By the campaign and war’s end Catholics, and in particular the Knights, had emerged in a much better position than they had started. Catholics had proved their loyalty and patriotism to America, although this would soon be overshadowed by the nativist sentiment of the 1920’s. Meanwhile the Knights grew in status and recognition, with “Casey” having won much love from American troops overseas; they had played their dual role well, as a “regular guy who never pushed his religion” to the military at large but a coreligionist and comfort to Catholics. Finally he War Council proved so useful to the Church that in September 1919, when the organization was supposed to end, it was instead decided to continue the organization in peacetime as the National Catholic Welfare Council.[15]

John J Burke, C.S.P.

Rev. John Burke was one of the primary forces behind the creation of the National Catholic War Council in 1917. An advocate of the Catholic church’s hierarchy (i.e. its ranked clergy), he promoted national cooperation and organization for the war effort, under their direction, in the form of the council. This reinforced the power and authority of the clergy, particularly vis-à-vis lay organizations such as the Knights of Columbus.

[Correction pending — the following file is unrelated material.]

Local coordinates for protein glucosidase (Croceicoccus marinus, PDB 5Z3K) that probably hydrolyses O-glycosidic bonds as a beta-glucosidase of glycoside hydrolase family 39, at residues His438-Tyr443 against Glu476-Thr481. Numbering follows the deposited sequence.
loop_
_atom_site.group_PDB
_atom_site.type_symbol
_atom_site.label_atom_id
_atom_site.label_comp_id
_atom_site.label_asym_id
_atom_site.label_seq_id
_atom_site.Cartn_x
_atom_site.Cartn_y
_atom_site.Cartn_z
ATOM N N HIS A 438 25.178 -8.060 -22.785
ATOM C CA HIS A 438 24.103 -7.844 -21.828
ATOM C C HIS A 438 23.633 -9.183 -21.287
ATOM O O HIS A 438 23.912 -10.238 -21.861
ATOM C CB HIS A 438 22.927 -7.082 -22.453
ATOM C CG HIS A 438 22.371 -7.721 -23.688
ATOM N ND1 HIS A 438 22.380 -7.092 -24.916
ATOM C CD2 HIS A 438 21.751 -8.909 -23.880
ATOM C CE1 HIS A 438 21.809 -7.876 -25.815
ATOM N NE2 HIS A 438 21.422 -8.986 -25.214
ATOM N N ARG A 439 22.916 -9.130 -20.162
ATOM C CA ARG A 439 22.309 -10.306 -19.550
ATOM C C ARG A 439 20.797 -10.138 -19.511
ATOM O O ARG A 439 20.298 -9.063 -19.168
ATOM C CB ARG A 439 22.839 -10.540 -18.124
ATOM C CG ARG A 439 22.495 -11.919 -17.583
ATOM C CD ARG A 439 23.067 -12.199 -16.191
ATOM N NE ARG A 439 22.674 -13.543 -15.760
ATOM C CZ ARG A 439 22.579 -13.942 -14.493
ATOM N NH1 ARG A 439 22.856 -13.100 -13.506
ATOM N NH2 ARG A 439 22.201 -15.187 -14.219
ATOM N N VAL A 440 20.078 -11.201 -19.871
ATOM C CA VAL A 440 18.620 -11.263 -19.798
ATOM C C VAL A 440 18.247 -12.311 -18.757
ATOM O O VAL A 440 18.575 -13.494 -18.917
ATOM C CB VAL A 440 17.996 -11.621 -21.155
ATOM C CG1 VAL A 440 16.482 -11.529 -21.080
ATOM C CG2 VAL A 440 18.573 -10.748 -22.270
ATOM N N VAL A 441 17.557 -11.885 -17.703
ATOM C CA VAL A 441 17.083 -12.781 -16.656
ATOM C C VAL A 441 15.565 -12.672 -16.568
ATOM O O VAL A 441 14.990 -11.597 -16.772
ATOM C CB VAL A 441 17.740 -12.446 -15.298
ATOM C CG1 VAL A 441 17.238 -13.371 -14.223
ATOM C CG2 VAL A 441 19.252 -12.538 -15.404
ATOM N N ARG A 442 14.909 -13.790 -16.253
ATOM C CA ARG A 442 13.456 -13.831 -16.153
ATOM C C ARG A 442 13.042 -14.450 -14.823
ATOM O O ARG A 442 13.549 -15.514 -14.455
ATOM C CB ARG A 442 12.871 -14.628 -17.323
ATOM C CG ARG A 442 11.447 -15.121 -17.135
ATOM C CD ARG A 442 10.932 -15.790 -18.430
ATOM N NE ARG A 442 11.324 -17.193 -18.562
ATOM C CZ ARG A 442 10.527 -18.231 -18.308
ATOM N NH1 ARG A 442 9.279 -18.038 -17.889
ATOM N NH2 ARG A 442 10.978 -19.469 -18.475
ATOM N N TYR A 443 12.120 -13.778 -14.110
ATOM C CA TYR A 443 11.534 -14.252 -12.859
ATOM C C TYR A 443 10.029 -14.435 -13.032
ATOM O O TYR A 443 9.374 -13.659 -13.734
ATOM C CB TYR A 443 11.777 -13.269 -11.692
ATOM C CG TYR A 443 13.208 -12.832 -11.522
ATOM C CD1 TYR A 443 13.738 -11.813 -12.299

Burke’s life would be defined by the religious order he joined in 1896, at the age of 21. The Paulist Fathers, founded in New York in 1858, were a missionary society that specialized in mass communication. Burke took part in this, helping to found both the Paulist Press and the Catholic Press Association. In 1903 he joined the staff of Catholic World, a Paulist newspaper, and remained there for the rest of his life as an editor.[16]